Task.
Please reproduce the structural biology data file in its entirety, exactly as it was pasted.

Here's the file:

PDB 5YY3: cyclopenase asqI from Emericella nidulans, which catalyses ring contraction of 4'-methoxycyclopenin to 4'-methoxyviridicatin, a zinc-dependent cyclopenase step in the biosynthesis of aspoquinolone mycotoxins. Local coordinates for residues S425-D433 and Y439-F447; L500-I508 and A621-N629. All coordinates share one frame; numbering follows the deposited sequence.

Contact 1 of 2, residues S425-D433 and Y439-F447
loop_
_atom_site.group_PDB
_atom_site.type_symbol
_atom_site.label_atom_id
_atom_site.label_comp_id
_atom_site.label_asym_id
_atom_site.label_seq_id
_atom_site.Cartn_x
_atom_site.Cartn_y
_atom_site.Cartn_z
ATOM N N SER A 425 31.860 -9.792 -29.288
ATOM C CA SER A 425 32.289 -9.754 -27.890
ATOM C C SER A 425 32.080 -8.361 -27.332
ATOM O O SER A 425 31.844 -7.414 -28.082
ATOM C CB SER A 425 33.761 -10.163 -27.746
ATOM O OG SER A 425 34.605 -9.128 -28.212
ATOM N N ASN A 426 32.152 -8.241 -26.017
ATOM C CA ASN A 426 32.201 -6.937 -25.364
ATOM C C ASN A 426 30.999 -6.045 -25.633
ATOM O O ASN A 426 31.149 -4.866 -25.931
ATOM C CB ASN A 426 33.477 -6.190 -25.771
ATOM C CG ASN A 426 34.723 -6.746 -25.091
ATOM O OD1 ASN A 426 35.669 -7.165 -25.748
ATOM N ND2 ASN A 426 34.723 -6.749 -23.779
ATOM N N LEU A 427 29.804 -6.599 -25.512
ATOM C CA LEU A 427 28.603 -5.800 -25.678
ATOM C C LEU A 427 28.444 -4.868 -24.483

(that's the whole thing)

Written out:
PDB 5YY3: cyclopenase asqI from Emericella nidulans, which catalyses ring contraction of 4'-methoxycyclopenin to 4'-methoxyviridicatin, a zinc-dependent cyclopenase step in the biosynthesis of aspoquinolone mycotoxins. Local coordinates for residues S425-D433 and Y439-F447; L500-I508 and A621-N629. All coordinates share one frame; numbering follows the deposited sequence.

Contact 1 of 2, residues S425-D433 and Y439-F447
loop_
_atom_site.group_PDB
_atom_site.type_symbol
_atom_site.label_atom_id
_atom_site.label_comp_id
_atom_site.label_asym_id
_atom_site.label_seq_id
_atom_site.Cartn_x
_atom_site.Cartn_y
_atom_site.Cartn_z
ATOM N N SER A 425 31.860 -9.792 -29.288
ATOM C CA SER A 425 32.289 -9.754 -27.890
ATOM C C SER A 425 32.080 -8.361 -27.332
ATOM O O SER A 425 31.844 -7.414 -28.082
ATOM C CB SER A 425 33.761 -10.163 -27.746
ATOM O OG SER A 425 34.605 -9.128 -28.212
ATOM N N ASN A 426 32.152 -8.241 -26.017
ATOM C CA ASN A 426 32.201 -6.937 -25.364
ATOM C C ASN A 426 30.999 -6.045 -25.633
ATOM O O ASN A 426 31.149 -4.866 -25.931
ATOM C CB ASN A 426 33.477 -6.190 -25.771
ATOM C CG ASN A 426 34.723 -6.746 -25.091
ATOM O OD1 ASN A 426 35.669 -7.165 -25.748
ATOM N ND2 ASN A 426 34.723 -6.749 -23.779
ATOM N N LEU A 427 29.804 -6.599 -25.512
ATOM C CA LEU A 427 28.603 -5.800 -25.678
ATOM C C LEU A 427 28.444 -4.868 -24.483